Fig. 3.

Versatility and stereoselectivity of tetrahedron synthesis. (A) Tetrahedra with five 20-bp edges and one edge of 10 bp (lane 1), 15 bp (lane 2), 20 bp (lane 3), 25 bp (lane 4), or 30 bp (lane 5). Tetrahedra with four 20-bp edges, one 10-bp edge, and an opposite edge of 10 bp (lane 6), 15 bp (lane 7), 20 bp (lane 8), 25 bp (lane 9), or 30 bp (lane 10). For both series the tetrahedra in the first and last lanes are illustrated by 3D models; the edge that is varied is marked with an arrow. (B) Linking experiments demonstrating stereoselectivity. A linking strand may join two 5×20/1×30-bp tetrahedra by hybridizing in 10-bp single-stranded gaps in both long edges. There are two possible diastereomers of a DNA tetrahedron. Four gap positions, two in each strand forming the edge, were designed such that the linker would emerge on the outside of one diastereomer, accessible for further hybridization (left panel), and on the inside of the other, hindering further hybridization (right panel). A strong dimer band is observed in only the two cases consistent with the presence of the diastereomer, in which the major groove of each helix faces inward at the vertices. See (13) for detailed information on structures. Lane M, 50-bp ladder.

We have investigated an alternative linking strategy based on the incorporation of a single-stranded gap in a tetrahedron edge (Fig. 3B); oligonucleotides containing two subsequences, each capable of hybridizing in a gap, can be used to link tetrahedra in a programmable manner. A linking strand containing two identical subsequences joins preformed tetrahedra to create homodimers as expected (Fig. 3B, lanes 2 and 4) (fig. S4) (13). We have also used linkers incorporating two different binding sequences to create heterodimers (fig. S5) (13).

Dimer formation was used to investigate the stereoselectivity of the synthesis. The gapped edge is not free to rotate: The position of the gap along the edge determines the azimuthal position of the free end of the hybridized linker, and thus whether it can reach and hybridize with another tetrahedron. Two gap positions were designed, one for each of the two strands forming the edge, such that the linking strand would project away from the center of one diastereomer but into the center of the other (Fig. 3B, outer panels). In the latter configuration, the linker is expected to be inaccessible. Controls with gaps translated by five bases (half a helical turn) were designed to have the opposite linker orientation. The results of linking experiments for a tetrahedron with 5×20/1×30-bp edges (Fig. 3B) are consistent with the presence of a large excess of the diastereomer in which the major groove of each helix faces inward at each vertex, indicating a significant difference between the formation rates or stabilities of the two possible diastereomers. Stereoselective synthesis, in combination with structural rigidity, ensures that the relative coordinates of any part of the structure can be defined with near-atomic accuracy, an essential property of a nanostructure to be used as a building block for molecular nanofabrication.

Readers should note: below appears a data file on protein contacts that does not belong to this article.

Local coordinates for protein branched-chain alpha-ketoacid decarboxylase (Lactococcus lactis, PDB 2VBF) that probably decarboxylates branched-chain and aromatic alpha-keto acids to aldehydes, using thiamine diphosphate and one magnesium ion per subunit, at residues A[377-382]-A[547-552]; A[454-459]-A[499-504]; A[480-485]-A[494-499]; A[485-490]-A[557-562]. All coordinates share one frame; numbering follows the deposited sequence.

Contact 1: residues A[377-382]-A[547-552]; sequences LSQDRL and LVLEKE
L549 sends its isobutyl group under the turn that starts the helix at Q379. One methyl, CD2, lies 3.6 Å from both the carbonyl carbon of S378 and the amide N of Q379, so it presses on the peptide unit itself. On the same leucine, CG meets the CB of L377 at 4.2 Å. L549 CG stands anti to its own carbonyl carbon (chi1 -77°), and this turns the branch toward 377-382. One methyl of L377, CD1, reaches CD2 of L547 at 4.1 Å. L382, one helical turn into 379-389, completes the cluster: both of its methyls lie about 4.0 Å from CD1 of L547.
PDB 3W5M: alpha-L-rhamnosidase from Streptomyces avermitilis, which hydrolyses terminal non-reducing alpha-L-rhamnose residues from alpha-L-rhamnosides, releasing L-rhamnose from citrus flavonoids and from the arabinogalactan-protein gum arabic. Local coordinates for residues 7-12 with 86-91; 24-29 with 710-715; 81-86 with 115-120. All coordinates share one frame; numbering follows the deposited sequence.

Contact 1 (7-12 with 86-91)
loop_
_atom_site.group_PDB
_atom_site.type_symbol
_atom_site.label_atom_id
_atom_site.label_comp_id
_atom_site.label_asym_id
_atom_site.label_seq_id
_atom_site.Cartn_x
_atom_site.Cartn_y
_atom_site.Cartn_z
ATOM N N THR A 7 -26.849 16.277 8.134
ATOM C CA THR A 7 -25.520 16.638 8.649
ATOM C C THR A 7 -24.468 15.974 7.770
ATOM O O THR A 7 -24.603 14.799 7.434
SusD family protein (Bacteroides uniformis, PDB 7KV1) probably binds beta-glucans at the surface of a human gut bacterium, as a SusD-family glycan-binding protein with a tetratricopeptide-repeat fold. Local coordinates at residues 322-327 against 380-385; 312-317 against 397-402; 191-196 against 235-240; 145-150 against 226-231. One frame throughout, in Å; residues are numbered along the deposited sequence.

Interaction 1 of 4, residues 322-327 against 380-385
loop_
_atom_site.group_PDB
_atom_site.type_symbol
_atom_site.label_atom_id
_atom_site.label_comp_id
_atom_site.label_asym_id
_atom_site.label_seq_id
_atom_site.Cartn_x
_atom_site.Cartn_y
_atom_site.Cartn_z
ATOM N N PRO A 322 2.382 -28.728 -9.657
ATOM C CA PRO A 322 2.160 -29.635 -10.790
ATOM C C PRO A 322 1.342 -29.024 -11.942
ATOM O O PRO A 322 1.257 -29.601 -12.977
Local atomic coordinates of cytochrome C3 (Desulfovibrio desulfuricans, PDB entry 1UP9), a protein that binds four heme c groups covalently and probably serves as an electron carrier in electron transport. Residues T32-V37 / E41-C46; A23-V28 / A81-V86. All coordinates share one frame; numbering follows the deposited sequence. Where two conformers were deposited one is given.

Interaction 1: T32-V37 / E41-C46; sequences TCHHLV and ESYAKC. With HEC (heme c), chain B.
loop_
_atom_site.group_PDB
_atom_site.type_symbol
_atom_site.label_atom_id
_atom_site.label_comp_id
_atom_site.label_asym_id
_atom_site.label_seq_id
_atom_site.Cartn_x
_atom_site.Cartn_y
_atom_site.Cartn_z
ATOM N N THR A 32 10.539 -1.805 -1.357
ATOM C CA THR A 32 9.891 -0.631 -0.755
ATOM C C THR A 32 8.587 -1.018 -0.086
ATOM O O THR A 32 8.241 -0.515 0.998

We used these structurally braced tetrahedra to investigate the behavior of DNA under compression. Although DNA under tension has been widely studied (1518), DNA strands of micrometer length buckle at extremely low forces. Measurement of the response of DNA to large compressive loads could help to resolve the current controversy over the nature of structural changes associated with rare large-angle deformations of the double helix (19, 20). To measure the mechanical response of a single tetrahedron directly, we used an AFM tip as a sensitive force transducer. The tip was centered over a tetrahedron located in imaging mode and was then moved toward the surface while recording force. Compression curves for seven distinct 3×20/3×30-bp tetrahedra, as imaged in Fig. 1, are shown in Fig. 4. For forces up to ∼100 pN, the response was approximately linear and reversible (Fig. 4, inset) with an average force constant of 0.18 (±0.07) N m–1. At higher forces, the response was nonlinear and varied from tetrahedron to tetrahedron; tetrahedra generally softened suddenly and deformed irreversibly at a load between 70 and 200 pN.